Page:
The Grand Old Paramount

Posted by on Jun 14, 2015 in The Film

paramount cener for the arts, bristol, tennessee

The Paramount Center for the Arts in Bristol, Tennessee is a grand old theater.(Photo: Stephen Newton)

As you know, we were honored to be selected by the Push Film Festival in Bristol, Tennessee and Virginia. Push is our fourth film festival and since it’s a 30 minute drive away, the closest to us.  The screening of “Outcasts: Surviving the Culture of Rejection” was held at the Paramount Center for the Performing Arts, on the Tennessee side of State Street, which divides the town right down the middle between Tennessee and Virginia. The festival jurors awarded the film with a Certificate of Excellence.

It was exciting to see “Outcasts” on the big screen in such a grand old theater. It was like stepping back in time when we took our seats inside. Before the show, pipe organ music from a giant Wurlitzer organ (you can see the pipes) fills the entire theater…and suddenly you have time-traveled to an era when movie theaters offered much more than popcorn. As a boy, I knew that once I took my seat in the darkened theater, I was in a different world where anything was possible,  and more than eager to suspend my disbelief and live inside the film with the actors. I had that same feeling today at the Paramount.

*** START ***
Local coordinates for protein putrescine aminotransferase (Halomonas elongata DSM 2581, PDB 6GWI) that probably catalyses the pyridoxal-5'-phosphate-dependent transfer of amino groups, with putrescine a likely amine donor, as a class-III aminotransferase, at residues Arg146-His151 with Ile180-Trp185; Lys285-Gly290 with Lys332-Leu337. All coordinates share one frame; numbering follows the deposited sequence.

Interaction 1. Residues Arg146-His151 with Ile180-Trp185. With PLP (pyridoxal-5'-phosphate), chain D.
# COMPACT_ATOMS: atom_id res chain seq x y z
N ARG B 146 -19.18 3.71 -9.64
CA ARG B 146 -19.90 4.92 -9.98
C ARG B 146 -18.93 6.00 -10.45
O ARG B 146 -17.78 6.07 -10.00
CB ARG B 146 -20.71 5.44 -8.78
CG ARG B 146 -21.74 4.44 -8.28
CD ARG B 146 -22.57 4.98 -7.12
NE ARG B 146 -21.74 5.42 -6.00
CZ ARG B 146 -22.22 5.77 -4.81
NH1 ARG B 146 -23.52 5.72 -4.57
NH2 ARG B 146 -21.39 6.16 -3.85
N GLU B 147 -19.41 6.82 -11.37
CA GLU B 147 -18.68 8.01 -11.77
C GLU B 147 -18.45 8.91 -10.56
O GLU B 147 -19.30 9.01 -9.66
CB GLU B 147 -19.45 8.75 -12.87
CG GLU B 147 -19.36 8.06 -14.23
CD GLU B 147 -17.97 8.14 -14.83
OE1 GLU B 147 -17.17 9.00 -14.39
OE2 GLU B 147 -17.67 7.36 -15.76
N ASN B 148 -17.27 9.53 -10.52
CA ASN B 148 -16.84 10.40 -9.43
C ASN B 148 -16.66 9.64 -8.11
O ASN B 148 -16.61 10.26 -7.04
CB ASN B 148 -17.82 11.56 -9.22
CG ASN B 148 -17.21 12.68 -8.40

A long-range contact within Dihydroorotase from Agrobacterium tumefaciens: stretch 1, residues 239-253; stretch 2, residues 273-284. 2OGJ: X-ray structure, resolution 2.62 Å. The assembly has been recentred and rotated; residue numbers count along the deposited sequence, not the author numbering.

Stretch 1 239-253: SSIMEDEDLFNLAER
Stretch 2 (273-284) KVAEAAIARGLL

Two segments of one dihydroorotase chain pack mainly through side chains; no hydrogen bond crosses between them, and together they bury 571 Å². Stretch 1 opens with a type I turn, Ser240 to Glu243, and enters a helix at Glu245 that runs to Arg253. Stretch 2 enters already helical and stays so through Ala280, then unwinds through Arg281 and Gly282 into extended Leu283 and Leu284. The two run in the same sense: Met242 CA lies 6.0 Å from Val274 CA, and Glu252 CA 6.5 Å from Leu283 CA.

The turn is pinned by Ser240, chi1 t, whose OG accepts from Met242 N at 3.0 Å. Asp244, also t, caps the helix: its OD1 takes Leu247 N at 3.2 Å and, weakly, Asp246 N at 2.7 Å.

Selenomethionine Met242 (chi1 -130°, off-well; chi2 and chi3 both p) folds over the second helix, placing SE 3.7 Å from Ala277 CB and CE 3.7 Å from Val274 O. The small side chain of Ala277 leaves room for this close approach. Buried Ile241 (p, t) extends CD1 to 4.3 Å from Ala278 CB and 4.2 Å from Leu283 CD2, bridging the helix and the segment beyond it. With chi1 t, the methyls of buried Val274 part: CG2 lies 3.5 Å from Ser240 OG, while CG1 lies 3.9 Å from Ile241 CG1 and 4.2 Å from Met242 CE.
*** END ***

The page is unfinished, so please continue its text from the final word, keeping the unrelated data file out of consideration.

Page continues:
Listed on the National Register of Historic Places, the Paramount is an excellent example of the art deco motion picture palaces built in the late 1920’s and early 30’s. The restoration in the 90s retained the Paramount’s opulent, richly embellished interior. The original Venetian-styled murals and the art deco ambiance were faithfully recreated. The auditorium holds 756. You’ll feel as though you are a part of the performance from every seat in the theater.

After the screening, there was a Q & A for nearly 45 minutes. We answered a lot of questions and were happy to see many long-time “Outcasts” fans in the audience, like Maura Ubinger, who have seen the film on television, online, from a DVD, or at other local screenings and were there to support the festival and us. It was a great day for the film.

Hats off to Rusty Sheridan and  a big thank you to everyone connected to the first annual Push Film Festival.

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